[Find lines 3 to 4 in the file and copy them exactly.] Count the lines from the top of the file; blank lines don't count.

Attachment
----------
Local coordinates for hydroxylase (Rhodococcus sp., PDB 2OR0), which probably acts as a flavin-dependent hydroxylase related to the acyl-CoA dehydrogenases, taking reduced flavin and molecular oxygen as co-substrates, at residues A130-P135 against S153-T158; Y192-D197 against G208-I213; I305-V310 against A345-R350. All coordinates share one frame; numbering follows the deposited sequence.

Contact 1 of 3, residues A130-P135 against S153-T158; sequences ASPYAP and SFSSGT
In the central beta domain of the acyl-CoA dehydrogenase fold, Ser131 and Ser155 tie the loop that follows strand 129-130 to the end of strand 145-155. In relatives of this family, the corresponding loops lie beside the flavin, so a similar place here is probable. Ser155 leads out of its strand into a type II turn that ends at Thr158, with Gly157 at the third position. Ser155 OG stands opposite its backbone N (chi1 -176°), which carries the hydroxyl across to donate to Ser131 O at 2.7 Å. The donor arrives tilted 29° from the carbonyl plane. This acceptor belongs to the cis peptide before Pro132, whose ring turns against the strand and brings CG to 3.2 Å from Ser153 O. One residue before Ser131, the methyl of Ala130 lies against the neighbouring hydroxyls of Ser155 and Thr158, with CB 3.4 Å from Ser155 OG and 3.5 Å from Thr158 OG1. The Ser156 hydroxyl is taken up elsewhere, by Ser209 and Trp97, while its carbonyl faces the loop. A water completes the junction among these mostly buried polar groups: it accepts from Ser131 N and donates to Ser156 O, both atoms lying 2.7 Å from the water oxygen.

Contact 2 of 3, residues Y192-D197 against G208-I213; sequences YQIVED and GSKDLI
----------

In the central beta domain of the acyl-CoA dehydrogenase fold, Ser131 and Ser155 tie the loop that follows strand 129-130 to the end of strand 145-155. In relatives of this family, the corresponding loops lie beside the flavin, so a similar place here is probable. Ser155 leads out of its strand into a type II turn that ends at Thr158, with Gly157 at the third position. Ser155 OG stands opposite its backbone N (chi1 -176°), which carries the hydroxyl across to donate to Ser131 O at 2.7 Å. The donor arrives tilted 29° from the carbonyl plane. This acceptor belongs to the cis peptide before Pro132, whose ring turns against the strand and brings CG to 3.2 Å from Ser153 O. One residue before Ser131, the methyl of Ala130 lies against the neighbouring hydroxyls of Ser155 and Thr158, with CB 3.4 Å from Ser155 OG and 3.5 Å from Thr158 OG1. The Ser156 hydroxyl is taken up elsewhere, by Ser209 and Trp97, while its carbonyl faces the loop. A water completes the junction among these mostly buried polar groups: it accepts from Ser131 N and donates to Ser156 O, both atoms lying 2.7 Å from the water oxygen.

Contact 2 of 3, residues Y192-D197 against G208-I213; sequences YQIVED and GSKDLI